"There are about 7,200 store locations nationwide, although the exact count fluctuates with the seasons. (The company proudly boasts that 'an estimated 94 percent of all Americans live or work within five minutes of a Radio Shack store or dealer,' and this can be a troubling ubiquity, since some Radio Shacks exist within sight of one another.)

"Radio Shack and the American consumer have a comically codependent Christmastime relationship, defined by both affection and hot tempers. Radio Shack is a wonderful place for last-minute gifts, and also last-minute tantrums. (Tantrums about refunds, about coaxial cable, about credit checks on wireless calling plans.) Of all the chain stores you could storm out of, there is none more satisfying than a Radio Shack, which, on some level, seems fine with Radio Shack, because they know you'll come back. You also know you'll come back. It's a love story."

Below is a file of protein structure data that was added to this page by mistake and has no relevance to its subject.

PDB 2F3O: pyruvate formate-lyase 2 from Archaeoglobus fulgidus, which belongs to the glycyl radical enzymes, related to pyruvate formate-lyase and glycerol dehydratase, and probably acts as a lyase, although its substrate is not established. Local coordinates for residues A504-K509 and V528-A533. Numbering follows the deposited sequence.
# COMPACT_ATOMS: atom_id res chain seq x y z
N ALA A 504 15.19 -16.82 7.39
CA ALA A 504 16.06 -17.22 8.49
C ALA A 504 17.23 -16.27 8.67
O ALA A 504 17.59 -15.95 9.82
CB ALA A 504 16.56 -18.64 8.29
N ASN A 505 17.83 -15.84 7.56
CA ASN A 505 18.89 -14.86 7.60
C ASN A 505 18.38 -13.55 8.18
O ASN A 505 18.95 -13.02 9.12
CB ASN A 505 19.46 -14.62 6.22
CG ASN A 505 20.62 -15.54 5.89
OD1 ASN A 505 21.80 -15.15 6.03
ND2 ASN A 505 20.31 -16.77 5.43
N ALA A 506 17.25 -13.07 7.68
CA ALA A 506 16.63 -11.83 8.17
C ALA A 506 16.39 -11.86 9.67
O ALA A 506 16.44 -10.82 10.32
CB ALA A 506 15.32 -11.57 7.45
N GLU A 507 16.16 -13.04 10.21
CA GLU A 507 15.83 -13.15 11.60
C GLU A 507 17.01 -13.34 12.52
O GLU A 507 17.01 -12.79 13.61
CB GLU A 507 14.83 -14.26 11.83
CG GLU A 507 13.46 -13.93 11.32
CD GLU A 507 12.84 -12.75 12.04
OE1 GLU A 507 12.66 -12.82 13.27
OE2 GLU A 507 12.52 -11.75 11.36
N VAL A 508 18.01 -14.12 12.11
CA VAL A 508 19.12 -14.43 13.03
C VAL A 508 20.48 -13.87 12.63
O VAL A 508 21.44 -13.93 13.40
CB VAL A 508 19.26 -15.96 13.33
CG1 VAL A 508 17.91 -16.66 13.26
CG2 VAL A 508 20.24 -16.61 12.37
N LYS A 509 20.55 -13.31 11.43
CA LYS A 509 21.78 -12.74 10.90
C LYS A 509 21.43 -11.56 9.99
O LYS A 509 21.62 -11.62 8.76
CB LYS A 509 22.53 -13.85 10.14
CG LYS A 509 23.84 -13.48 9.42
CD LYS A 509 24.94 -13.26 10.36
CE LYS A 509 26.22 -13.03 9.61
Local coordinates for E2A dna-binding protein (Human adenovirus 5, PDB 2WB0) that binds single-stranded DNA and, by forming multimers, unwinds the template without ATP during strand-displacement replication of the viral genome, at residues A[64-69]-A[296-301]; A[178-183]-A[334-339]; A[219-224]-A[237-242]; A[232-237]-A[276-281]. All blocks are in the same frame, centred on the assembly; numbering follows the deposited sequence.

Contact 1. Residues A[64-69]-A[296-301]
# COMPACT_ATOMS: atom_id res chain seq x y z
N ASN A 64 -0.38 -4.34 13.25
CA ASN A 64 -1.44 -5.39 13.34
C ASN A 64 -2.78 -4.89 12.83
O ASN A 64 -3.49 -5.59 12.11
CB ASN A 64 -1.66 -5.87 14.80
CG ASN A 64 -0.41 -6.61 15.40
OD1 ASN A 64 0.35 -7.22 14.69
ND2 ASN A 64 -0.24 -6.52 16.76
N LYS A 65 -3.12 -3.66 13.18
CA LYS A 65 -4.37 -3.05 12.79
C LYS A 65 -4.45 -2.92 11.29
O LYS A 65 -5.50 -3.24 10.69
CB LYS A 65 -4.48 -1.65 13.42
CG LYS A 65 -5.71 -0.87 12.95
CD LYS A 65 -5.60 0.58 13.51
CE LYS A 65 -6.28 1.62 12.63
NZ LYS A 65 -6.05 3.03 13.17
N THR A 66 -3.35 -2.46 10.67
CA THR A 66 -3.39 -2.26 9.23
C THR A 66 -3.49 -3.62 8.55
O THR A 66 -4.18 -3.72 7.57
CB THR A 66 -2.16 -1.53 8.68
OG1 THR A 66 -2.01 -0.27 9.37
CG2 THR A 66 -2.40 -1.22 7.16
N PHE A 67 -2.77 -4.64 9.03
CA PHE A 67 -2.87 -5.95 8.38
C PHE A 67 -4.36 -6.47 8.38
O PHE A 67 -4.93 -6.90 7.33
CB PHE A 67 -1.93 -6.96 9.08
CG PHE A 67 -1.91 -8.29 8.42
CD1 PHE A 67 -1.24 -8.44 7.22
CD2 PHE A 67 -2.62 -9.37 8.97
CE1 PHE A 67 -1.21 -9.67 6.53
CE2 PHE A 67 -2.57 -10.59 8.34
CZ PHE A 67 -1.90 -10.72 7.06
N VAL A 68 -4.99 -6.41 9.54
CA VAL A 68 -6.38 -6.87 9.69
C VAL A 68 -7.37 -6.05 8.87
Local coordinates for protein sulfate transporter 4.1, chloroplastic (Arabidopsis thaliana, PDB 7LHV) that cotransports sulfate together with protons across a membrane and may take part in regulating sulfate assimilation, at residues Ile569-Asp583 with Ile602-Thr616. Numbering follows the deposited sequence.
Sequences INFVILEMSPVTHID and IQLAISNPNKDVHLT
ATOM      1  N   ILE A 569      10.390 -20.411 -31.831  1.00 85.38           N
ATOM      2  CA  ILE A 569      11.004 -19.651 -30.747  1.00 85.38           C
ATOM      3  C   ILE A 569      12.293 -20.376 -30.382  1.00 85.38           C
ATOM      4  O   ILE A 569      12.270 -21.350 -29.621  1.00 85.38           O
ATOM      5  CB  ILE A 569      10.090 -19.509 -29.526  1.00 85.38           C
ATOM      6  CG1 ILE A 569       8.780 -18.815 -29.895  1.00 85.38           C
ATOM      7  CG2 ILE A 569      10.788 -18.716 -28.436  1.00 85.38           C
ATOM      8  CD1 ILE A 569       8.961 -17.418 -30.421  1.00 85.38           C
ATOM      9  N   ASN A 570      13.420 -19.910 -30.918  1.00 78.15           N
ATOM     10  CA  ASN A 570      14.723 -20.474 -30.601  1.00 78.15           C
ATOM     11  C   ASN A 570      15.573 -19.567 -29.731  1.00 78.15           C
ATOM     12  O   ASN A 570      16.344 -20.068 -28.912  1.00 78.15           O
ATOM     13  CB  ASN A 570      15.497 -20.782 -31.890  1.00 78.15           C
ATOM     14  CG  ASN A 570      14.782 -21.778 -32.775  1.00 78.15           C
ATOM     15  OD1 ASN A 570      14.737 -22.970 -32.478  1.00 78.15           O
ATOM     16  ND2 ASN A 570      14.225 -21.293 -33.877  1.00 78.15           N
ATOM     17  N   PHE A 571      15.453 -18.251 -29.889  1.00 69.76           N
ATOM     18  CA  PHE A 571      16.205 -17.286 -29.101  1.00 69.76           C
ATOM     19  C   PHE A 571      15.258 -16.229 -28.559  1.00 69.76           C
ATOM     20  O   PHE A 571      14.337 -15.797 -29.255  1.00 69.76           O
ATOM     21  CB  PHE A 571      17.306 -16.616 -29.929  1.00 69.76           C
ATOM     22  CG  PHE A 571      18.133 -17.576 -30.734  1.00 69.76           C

The rest of the article is just as funny. It's a must-read all the way to the end!

Tuesday, December 23, 2003

Bush's Faith-Based National Parks: "The view from the south rim of the Grand Canyon, smogged up as it is these days, still retains the power to prompt even the most secular of visitors into transcendentalist reveries as they cast theirs eyes toward Shiva's Temple and Wotan's Throne. Now tourists at the federal park in northern Arizona will be greeted with scriptural passages affixed to park signs to help interpret the religious experience of gazing into God's mighty chasm.

"This autumn Donald Murphy, deputy director of the National Park Service, ordered three bronze plaques featuring quotes from Psalms 68:4, 66:4 and 104:24 placed on viewing platforms on the south rim of the Canyon."